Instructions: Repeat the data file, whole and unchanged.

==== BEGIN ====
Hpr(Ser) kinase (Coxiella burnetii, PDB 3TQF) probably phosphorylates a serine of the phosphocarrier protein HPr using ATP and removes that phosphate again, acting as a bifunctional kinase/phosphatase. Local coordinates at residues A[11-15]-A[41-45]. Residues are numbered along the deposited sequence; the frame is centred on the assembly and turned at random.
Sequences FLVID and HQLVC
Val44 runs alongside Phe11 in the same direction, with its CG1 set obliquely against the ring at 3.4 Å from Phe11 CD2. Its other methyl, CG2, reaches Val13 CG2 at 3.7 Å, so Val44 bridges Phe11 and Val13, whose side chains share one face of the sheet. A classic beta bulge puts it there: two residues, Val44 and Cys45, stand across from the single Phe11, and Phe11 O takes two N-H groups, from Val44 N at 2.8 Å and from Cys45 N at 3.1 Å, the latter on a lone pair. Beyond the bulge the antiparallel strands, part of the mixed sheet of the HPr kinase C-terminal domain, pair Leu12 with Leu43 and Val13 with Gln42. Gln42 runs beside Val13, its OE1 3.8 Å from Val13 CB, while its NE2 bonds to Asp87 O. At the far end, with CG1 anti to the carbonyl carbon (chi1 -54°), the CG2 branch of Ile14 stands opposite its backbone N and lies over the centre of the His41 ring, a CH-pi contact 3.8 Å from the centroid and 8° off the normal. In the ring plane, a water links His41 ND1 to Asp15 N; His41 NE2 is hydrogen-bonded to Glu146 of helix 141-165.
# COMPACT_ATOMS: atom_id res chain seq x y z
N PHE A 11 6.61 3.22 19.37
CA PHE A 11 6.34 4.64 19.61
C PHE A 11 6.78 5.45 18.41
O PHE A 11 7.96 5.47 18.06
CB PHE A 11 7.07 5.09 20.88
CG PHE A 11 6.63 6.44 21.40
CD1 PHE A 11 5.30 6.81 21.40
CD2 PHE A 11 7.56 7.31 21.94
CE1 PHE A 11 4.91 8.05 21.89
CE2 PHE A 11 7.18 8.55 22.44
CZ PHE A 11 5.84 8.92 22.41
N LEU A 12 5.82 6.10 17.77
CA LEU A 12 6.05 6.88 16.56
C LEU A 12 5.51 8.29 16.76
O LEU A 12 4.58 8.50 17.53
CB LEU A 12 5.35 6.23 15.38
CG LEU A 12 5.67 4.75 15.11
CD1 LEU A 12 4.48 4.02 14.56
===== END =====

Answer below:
Hpr(Ser) kinase (Coxiella burnetii, PDB 3TQF) probably phosphorylates a serine of the phosphocarrier protein HPr using ATP and removes that phosphate again, acting as a bifunctional kinase/phosphatase. Local coordinates at residues A[11-15]-A[41-45]. Residues are numbered along the deposited sequence; the frame is centred on the assembly and turned at random.
Sequences FLVID and HQLVC
Val44 runs alongside Phe11 in the same direction, with its CG1 set obliquely against the ring at 3.4 Å from Phe11 CD2. Its other methyl, CG2, reaches Val13 CG2 at 3.7 Å, so Val44 bridges Phe11 and Val13, whose side chains share one face of the sheet. A classic beta bulge puts it there: two residues, Val44 and Cys45, stand across from the single Phe11, and Phe11 O takes two N-H groups, from Val44 N at 2.8 Å and from Cys45 N at 3.1 Å, the latter on a lone pair. Beyond the bulge the antiparallel strands, part of the mixed sheet of the HPr kinase C-terminal domain, pair Leu12 with Leu43 and Val13 with Gln42. Gln42 runs beside Val13, its OE1 3.8 Å from Val13 CB, while its NE2 bonds to Asp87 O. At the far end, with CG1 anti to the carbonyl carbon (chi1 -54°), the CG2 branch of Ile14 stands opposite its backbone N and lies over the centre of the His41 ring, a CH-pi contact 3.8 Å from the centroid and 8° off the normal. In the ring plane, a water links His41 ND1 to Asp15 N; His41 NE2 is hydrogen-bonded to Glu146 of helix 141-165.
# COMPACT_ATOMS: atom_id res chain seq x y z
N PHE A 11 6.61 3.22 19.37
CA PHE A 11 6.34 4.64 19.61
C PHE A 11 6.78 5.45 18.41
O PHE A 11 7.96 5.47 18.06
CB PHE A 11 7.07 5.09 20.88
CG PHE A 11 6.63 6.44 21.40
CD1 PHE A 11 5.30 6.81 21.40
CD2 PHE A 11 7.56 7.31 21.94
CE1 PHE A 11 4.91 8.05 21.89
CE2 PHE A 11 7.18 8.55 22.44
CZ PHE A 11 5.84 8.92 22.41
N LEU A 12 5.82 6.10 17.77
CA LEU A 12 6.05 6.88 16.56
C LEU A 12 5.51 8.29 16.76
O LEU A 12 4.58 8.50 17.53
CB LEU A 12 5.35 6.23 15.38
CG LEU A 12 5.67 4.75 15.11
CD1 LEU A 12 4.48 4.02 14.56